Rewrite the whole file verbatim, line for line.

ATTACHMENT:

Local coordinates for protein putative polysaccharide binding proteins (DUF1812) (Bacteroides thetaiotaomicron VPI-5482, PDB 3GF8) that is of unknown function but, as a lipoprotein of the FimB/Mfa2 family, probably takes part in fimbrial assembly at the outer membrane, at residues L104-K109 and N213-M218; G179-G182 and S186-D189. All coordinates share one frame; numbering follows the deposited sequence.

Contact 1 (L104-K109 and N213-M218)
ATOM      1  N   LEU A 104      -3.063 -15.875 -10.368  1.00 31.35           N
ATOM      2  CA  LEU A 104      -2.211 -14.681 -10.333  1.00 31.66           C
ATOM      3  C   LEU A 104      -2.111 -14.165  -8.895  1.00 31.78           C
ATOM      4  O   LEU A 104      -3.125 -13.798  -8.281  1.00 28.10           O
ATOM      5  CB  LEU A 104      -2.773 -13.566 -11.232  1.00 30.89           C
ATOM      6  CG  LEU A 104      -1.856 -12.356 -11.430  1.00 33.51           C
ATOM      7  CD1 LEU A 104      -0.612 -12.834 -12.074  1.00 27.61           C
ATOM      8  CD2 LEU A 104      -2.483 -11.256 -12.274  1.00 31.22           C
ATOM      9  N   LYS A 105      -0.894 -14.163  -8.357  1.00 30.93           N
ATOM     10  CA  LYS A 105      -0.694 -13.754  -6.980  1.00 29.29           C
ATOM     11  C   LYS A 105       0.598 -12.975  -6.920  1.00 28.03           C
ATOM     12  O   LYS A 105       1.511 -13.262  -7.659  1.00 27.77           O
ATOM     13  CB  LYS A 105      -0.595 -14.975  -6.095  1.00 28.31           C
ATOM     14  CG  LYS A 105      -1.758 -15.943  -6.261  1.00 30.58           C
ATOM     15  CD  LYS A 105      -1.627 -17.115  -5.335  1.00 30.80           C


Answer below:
Local coordinates for protein putative polysaccharide binding proteins (DUF1812) (Bacteroides thetaiotaomicron VPI-5482, PDB 3GF8) that is of unknown function but, as a lipoprotein of the FimB/Mfa2 family, probably takes part in fimbrial assembly at the outer membrane, at residues L104-K109 and N213-M218; G179-G182 and S186-D189. All coordinates share one frame; numbering follows the deposited sequence.

Contact 1 (L104-K109 and N213-M218)
ATOM      1  N   LEU A 104      -3.063 -15.875 -10.368  1.00 31.35           N
ATOM      2  CA  LEU A 104      -2.211 -14.681 -10.333  1.00 31.66           C
ATOM      3  C   LEU A 104      -2.111 -14.165  -8.895  1.00 31.78           C
ATOM      4  O   LEU A 104      -3.125 -13.798  -8.281  1.00 28.10           O
ATOM      5  CB  LEU A 104      -2.773 -13.566 -11.232  1.00 30.89           C
ATOM      6  CG  LEU A 104      -1.856 -12.356 -11.430  1.00 33.51           C
ATOM      7  CD1 LEU A 104      -0.612 -12.834 -12.074  1.00 27.61           C
ATOM      8  CD2 LEU A 104      -2.483 -11.256 -12.274  1.00 31.22           C
ATOM      9  N   LYS A 105      -0.894 -14.163  -8.357  1.00 30.93           N
ATOM     10  CA  LYS A 105      -0.694 -13.754  -6.980  1.00 29.29           C
ATOM     11  C   LYS A 105       0.598 -12.975  -6.920  1.00 28.03           C
ATOM     12  O   LYS A 105       1.511 -13.262  -7.659  1.00 27.77           O
ATOM     13  CB  LYS A 105      -0.595 -14.975  -6.095  1.00 28.31           C
ATOM     14  CG  LYS A 105      -1.758 -15.943  -6.261  1.00 30.58           C
ATOM     15  CD  LYS A 105      -1.627 -17.115  -5.335  1.00 30.80           C